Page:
Some people are afraid of the outdoors. I’ve often looked nervously over my shoulder or woken in the middle of the night to strange noises. In Alaska, we listen for something crashing through the brush, fearing a Grizzly bear. In the desert we shake out our shoes for scorpions; in the south we keep our eyes open for Rattlesnakes and Cottonmouths. The California coast is famous for sharks.
But when it comes to camping havoc, those are the amateurs. When we really count what causes outdoor risk, it’s not the usual suspects.
Bambi is dangerous. Not because he’s going to stampede your tent like an enraged mama Grizzly, but because he (or she) is prone to standing in the road while you’re driving fast at dusk or dawn. Deer-involved car accidents are the biggest statistical risk in the outdoors. Drive with care and put a deer whistle on your car.
Bullwinkle isn’t as common as Bambi, but where there are Moose they’re more dangerous for two reasons. The first, like deer, is car accidents. Of course, Moose are much bigger and hitting one is far more likely to result in injury. The second reason is that Moose are often actually dangerously aggressive, especially during rutting season in fall or when mommas have calves nearby. Rangers in Yellowstone and Grand Teton claim that Moose are a bigger threat to hikers than Grizzlies. Don’t let the fact that they eat plants fool you.
Wasps, Hornets, Bees and Yellow Jackets
The denizens of Order Hymenoptera are second only to deer in the number of animal-related trips to the ER that they inspire. Being stung is no fun…especially if you have an allergic reaction to stings, when it can be downright life threatening. Epi-pens, Benadryl, and caution around nests should be a component of any outdoor first aid kit.
Malaria, Yellow Fever, Zika…the diseases spread by mosquitos are no picnic. Fortunately for most of us in North America we’re far enough north that we don’t have to worry about Malaria, the most serious malady. Yellow Fever was a scourge until a vaccine was developed in the 1930s. Zika has made some appearances of in southern corners of North America. In most places mosquitos are just a nuisance, although climate change may drive a northward migration of the more problematic skeeters and diseases.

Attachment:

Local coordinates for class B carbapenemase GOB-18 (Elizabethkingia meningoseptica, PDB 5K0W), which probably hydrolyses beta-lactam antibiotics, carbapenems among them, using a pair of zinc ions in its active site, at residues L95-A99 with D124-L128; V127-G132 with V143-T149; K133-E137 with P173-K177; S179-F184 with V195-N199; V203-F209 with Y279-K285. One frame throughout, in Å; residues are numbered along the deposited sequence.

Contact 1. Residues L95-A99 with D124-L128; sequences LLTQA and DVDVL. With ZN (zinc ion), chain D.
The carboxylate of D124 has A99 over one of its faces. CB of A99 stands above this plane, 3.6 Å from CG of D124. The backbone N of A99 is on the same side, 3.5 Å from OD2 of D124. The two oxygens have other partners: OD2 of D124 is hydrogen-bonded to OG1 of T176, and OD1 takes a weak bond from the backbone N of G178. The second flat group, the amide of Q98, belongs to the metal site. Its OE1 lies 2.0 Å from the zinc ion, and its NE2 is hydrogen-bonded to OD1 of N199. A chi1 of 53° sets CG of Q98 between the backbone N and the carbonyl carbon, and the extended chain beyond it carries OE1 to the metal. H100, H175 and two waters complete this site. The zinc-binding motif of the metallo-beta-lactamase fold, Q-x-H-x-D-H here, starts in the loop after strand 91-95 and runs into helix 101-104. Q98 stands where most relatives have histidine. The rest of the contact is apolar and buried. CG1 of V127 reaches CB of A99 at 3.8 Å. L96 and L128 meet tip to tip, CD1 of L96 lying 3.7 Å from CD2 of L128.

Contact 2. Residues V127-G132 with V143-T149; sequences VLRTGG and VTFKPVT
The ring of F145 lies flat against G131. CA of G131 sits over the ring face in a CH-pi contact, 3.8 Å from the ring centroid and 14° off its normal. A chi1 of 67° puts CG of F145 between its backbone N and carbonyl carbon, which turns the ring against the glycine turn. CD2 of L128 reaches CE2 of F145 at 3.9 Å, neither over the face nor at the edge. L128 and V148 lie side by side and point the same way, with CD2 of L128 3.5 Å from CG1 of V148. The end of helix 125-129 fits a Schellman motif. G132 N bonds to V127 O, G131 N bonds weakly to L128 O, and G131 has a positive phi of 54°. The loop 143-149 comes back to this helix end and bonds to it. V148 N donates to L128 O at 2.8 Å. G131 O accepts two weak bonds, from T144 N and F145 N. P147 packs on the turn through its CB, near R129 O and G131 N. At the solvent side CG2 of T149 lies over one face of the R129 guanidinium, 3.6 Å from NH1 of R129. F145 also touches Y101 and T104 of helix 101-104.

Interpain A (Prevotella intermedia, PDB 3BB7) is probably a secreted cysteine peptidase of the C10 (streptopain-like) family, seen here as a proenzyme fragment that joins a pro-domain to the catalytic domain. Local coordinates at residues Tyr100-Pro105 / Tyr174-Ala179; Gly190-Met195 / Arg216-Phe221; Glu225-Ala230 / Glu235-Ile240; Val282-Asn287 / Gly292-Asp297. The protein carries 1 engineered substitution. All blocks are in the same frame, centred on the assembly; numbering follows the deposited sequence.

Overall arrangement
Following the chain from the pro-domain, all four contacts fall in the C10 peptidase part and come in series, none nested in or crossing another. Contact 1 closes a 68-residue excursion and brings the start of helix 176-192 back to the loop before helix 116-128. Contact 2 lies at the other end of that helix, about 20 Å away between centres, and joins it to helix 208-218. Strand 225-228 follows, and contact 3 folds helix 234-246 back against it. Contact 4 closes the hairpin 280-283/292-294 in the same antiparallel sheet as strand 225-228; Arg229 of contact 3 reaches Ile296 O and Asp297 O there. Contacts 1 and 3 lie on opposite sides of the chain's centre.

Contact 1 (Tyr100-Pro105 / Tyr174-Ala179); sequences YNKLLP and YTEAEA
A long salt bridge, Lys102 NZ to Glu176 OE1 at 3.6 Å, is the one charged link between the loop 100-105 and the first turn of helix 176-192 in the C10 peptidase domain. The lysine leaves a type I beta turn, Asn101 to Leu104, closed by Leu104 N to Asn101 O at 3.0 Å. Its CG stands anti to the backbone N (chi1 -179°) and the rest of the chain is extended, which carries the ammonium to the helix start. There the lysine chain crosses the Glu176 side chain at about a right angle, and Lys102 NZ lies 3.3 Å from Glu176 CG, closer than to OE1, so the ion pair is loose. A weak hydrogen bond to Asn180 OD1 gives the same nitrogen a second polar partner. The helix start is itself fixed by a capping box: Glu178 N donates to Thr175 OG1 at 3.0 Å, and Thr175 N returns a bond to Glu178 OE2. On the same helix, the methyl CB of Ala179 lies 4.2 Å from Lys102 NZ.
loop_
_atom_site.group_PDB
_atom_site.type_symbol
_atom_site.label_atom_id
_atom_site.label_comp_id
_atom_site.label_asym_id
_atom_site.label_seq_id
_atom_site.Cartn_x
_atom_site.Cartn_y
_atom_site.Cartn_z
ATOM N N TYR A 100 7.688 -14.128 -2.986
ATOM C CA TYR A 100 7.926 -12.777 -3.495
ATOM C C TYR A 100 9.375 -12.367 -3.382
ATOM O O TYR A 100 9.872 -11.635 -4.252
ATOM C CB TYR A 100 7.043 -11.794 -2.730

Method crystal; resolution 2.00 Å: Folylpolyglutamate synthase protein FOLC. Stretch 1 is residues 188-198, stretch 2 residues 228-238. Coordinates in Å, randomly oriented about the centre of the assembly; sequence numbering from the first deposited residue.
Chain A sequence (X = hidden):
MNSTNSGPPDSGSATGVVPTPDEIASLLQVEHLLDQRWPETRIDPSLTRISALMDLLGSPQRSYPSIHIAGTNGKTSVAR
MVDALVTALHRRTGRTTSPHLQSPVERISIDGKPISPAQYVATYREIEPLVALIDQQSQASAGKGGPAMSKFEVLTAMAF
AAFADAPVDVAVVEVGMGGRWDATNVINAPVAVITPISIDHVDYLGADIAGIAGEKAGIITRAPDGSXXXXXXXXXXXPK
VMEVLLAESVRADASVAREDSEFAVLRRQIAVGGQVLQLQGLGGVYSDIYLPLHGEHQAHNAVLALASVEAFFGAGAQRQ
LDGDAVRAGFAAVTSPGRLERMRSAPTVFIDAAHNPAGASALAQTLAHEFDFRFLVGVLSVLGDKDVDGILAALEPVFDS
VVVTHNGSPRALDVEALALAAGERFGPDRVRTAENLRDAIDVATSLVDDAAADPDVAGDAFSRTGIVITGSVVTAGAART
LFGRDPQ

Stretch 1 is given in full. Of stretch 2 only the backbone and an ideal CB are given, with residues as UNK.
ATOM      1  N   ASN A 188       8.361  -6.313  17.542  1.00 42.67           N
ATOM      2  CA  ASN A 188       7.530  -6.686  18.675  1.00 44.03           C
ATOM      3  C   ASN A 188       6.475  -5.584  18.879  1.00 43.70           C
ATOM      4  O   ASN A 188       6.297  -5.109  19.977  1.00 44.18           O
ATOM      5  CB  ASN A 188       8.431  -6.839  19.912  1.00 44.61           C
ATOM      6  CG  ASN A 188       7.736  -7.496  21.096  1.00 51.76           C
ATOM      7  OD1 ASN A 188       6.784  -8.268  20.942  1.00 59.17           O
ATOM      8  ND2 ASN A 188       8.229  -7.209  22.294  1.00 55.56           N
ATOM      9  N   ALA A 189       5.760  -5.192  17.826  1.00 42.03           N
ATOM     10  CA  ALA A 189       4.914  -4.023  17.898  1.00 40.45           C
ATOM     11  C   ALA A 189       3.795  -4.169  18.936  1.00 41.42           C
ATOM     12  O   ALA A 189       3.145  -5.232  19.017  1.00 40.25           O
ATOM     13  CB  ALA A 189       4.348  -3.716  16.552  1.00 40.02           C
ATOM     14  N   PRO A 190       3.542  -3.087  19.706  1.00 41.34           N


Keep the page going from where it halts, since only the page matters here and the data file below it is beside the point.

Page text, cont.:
Like mosquitos, ticks are small and annoying. Also like mosquitos, they can be a vector for disease: the most dangerous is the Deer Tick, a tiny critter that can carry Lyme disease. The highest-risk areas for Lyme disease are the northeastern states and upper Midwest.
By a wide margin, the creature most likely to send you to the emergency room from your outdoors adventure is you. You’re far less likely to get stung or run into a deer driving than you are to whack yourself chopping firewood, cut yourself in the camp kitchen, or take a tumble on the trail. When it comes to outdoor injuries, klutziness is king.
Notice a pattern here? The things we fear are big, scary carnivores or serpents that bring us back to the days of the Garden of Eden. The first are rare. The second are easy to avoid. In the meantime, actual risk is posed by what’s around us on a regular basis. Be careful out there.